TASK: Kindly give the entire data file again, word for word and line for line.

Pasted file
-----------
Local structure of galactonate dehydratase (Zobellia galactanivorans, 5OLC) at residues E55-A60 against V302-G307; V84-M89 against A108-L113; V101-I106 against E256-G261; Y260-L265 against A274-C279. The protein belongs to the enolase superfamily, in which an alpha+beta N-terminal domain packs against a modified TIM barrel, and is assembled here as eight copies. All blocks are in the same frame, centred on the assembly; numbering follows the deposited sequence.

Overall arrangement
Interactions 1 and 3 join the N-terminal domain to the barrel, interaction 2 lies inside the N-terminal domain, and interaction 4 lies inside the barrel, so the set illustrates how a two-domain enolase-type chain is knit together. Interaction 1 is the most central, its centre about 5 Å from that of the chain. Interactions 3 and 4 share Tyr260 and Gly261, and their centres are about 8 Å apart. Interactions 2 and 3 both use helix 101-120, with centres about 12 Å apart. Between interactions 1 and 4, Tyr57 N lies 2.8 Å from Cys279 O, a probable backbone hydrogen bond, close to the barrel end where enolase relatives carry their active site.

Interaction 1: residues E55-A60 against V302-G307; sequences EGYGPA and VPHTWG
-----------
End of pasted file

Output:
Local structure of galactonate dehydratase (Zobellia galactanivorans, 5OLC) at residues E55-A60 against V302-G307; V84-M89 against A108-L113; V101-I106 against E256-G261; Y260-L265 against A274-C279. The protein belongs to the enolase superfamily, in which an alpha+beta N-terminal domain packs against a modified TIM barrel, and is assembled here as eight copies. All blocks are in the same frame, centred on the assembly; numbering follows the deposited sequence.

Overall arrangement
Interactions 1 and 3 join the N-terminal domain to the barrel, interaction 2 lies inside the N-terminal domain, and interaction 4 lies inside the barrel, so the set illustrates how a two-domain enolase-type chain is knit together. Interaction 1 is the most central, its centre about 5 Å from that of the chain. Interactions 3 and 4 share Tyr260 and Gly261, and their centres are about 8 Å apart. Interactions 2 and 3 both use helix 101-120, with centres about 12 Å apart. Between interactions 1 and 4, Tyr57 N lies 2.8 Å from Cys279 O, a probable backbone hydrogen bond, close to the barrel end where enolase relatives carry their active site.

Interaction 1: residues E55-A60 against V302-G307; sequences EGYGPA and VPHTWG